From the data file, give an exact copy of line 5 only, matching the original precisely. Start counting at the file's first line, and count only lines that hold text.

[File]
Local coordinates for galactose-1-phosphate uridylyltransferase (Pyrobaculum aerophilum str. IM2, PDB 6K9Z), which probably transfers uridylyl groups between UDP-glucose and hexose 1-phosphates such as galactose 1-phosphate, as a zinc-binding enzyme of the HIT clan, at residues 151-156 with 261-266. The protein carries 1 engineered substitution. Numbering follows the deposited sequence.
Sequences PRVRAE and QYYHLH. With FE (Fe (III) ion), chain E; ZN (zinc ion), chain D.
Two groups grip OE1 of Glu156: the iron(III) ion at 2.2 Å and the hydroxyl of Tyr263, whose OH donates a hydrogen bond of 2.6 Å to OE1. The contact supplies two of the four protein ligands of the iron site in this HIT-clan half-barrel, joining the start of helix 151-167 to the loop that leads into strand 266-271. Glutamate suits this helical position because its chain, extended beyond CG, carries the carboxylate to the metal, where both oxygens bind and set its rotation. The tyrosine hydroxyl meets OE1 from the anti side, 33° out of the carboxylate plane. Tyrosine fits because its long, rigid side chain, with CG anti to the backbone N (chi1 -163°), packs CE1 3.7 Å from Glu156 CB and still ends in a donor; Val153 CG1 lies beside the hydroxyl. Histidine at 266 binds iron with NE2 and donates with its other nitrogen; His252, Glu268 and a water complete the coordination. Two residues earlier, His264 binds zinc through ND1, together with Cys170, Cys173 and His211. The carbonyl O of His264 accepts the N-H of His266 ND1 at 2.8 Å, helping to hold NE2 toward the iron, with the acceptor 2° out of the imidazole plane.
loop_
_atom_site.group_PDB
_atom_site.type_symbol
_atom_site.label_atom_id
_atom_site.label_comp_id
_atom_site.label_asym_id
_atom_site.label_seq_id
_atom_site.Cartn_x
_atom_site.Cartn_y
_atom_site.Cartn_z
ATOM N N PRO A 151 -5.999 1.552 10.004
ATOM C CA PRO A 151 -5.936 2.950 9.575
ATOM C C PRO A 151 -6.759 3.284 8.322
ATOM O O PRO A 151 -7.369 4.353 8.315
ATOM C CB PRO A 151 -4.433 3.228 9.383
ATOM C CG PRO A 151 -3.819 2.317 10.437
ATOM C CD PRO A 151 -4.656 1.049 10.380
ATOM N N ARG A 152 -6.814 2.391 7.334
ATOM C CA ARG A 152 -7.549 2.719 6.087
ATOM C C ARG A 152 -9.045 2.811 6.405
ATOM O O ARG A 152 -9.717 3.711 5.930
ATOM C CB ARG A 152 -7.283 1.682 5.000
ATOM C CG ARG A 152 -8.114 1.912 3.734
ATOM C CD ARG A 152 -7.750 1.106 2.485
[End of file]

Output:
_atom_site.group_PDB